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  • News | Berlin 1936

    Jesse Owens and the greatest 45 minutes in sport

    On 25th of May 1935 the 21-year-old Owens averaged a world record every nine minutes at the Big Ten Championships. Five world leading marks and one world equalling effort, all completed with an injury severe enough for his coach to seriously consider pulling him out of the meet at the last minute.
    25 May 1935 | Berlin 1936, Olympic News, OWENS, Jesse, Athletics
  • News | Los Angeles 1932

    Indestructible Guglielmetti earns golden reward

    Many of the European delegations making the long journey across the Atlantic for the 1932 Olympics devised inventive ways to keep their team members fit during the gruelling voy-age.
    10 Aug 1932 | Los Angeles 1932
  • News | Los Angeles 1932

    Madison makes her mark in the pool

    For most Olympians, appearing at the Games is the fulfilment of a lifelong ambition, but Helene Madison was something of an unusual case.
    08 Aug 1932 | Los Angeles 1932, Olympic News
  • News | Amsterdam 1928

    Hurdler Atkinson achieves redemption on the track

    Sportsmanship and chivalry have been ever present virtues since the modern Olympic movement started. The adage that says taking part outweighs the merits of winning was never more appropriate than when applied to the conduct of South African sprint hurdler George Weightman-Smith.
    17 May 1928 | Amsterdam 1928, South Africa, Athletics
  • News | St. Moritz 1928

    Skijoring’s solitary Olympic appearance

    Pierre de Coubertin was an interested spectator at the skijoring competitions organised as part of the Nordic Games he attended in the early years of the 20th century. Suitably impressed by what he saw, in 1901 he wrote an article for the Revue Olympique in which he advocated the inclusion of several winter sports on the Games programme and expressed a particular interest in skijoring, which eventually made its Olympic debut at St Moritz 1928, albeit as a demonstration sport.
    19 Feb 1928 | St. Moritz 1928, Olympic News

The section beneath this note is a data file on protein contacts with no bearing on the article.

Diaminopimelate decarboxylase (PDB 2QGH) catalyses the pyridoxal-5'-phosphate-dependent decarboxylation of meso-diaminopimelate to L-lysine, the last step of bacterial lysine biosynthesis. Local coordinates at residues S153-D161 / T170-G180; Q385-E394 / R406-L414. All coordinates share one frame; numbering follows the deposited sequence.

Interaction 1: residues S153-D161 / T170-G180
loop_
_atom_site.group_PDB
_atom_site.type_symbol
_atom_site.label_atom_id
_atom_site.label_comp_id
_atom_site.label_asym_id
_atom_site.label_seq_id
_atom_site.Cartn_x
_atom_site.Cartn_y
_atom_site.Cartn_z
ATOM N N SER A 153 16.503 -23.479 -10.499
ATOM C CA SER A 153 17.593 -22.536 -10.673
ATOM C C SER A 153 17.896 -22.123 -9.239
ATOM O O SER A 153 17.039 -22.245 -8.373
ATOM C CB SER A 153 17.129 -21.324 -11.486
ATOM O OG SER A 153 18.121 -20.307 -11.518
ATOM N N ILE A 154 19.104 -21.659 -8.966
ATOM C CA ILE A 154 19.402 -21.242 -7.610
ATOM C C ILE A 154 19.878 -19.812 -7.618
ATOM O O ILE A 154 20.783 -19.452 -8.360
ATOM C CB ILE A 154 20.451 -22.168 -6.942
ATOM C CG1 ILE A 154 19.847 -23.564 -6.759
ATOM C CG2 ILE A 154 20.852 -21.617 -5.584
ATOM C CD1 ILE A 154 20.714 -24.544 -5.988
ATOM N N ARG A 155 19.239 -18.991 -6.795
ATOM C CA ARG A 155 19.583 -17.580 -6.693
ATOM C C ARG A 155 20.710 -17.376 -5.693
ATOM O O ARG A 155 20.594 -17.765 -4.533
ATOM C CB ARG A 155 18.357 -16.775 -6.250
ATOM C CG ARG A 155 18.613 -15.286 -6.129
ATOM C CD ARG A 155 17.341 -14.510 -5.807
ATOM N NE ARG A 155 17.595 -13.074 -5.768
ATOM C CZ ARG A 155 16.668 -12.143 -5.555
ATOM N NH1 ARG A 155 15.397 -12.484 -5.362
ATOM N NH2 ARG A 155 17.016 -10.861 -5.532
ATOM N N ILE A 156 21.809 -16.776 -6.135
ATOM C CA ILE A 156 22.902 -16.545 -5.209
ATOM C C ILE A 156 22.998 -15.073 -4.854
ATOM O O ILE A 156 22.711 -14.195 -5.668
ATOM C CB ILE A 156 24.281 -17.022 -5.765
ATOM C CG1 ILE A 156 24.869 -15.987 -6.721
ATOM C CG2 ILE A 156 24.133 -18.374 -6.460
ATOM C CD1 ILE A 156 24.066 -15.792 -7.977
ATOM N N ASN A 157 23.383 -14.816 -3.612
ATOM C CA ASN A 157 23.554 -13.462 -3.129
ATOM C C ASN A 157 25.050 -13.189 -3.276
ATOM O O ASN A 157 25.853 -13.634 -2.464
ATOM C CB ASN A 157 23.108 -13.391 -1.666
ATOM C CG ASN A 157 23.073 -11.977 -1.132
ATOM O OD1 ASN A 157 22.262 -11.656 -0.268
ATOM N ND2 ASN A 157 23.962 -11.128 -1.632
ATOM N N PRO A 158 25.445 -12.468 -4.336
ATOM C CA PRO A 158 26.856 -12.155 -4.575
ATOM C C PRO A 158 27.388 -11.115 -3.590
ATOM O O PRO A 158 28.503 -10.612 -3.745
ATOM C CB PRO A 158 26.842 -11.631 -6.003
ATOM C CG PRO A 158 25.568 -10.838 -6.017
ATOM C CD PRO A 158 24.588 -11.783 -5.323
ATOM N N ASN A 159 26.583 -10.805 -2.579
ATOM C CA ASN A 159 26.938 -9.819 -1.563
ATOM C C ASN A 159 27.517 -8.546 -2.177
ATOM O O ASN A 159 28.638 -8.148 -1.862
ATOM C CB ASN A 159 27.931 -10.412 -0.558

• News | St. Moritz 1928

    Heaton slides into Olympic history

    Hailing from a well-to-do family in Connecticut, Jennison Heaton and his brothers Jack and Trowbridge spent their childhood years in Europe and frequently holidayed in the Alps. They discovered the joys of winter sports on the legendary Cresta Run in St Moritz, the track on which British tourists invented the sport of bobsleigh in the 1870s.
    18 Feb 1928 | St. Moritz 1928, Olympic News, United States of America, Skeleton
  • News | Paris 1924

    Blanchonnet steel wins double gold for France

    Leggy cyclist Armand Blanchonnet was not known as the Phenomenon for nothing in his native France, and he proved himself to be one of the most popular performers among the home crowd during the 1924 Olympic Games in Paris.
    01 Jul 1924 | Paris 1924, Cycling, France
  • News | Chamonix 1924

    Scherrer’s stroke of luck leads to Olympic success

    When Captain Eduard Scherrer, a native of Switzerland, the spiritual home of bobsleigh, entered a local raffle in the early 1920s, competing at the Olympic Games was probably not at the forefront of his mind. After winning a bobsleigh in the draw, however, he and his friends Alfred Neveu, Alfred Schläppi and Heinrich Schläppi, took it for runs in the surrounding icy countryside. Eventually they decided to enter the Swiss trials for the Chamonix Games, which they duly won.
    04 Feb 1924 | Chamonix 1924, Bobsleigh, Switzerland, Olympic News
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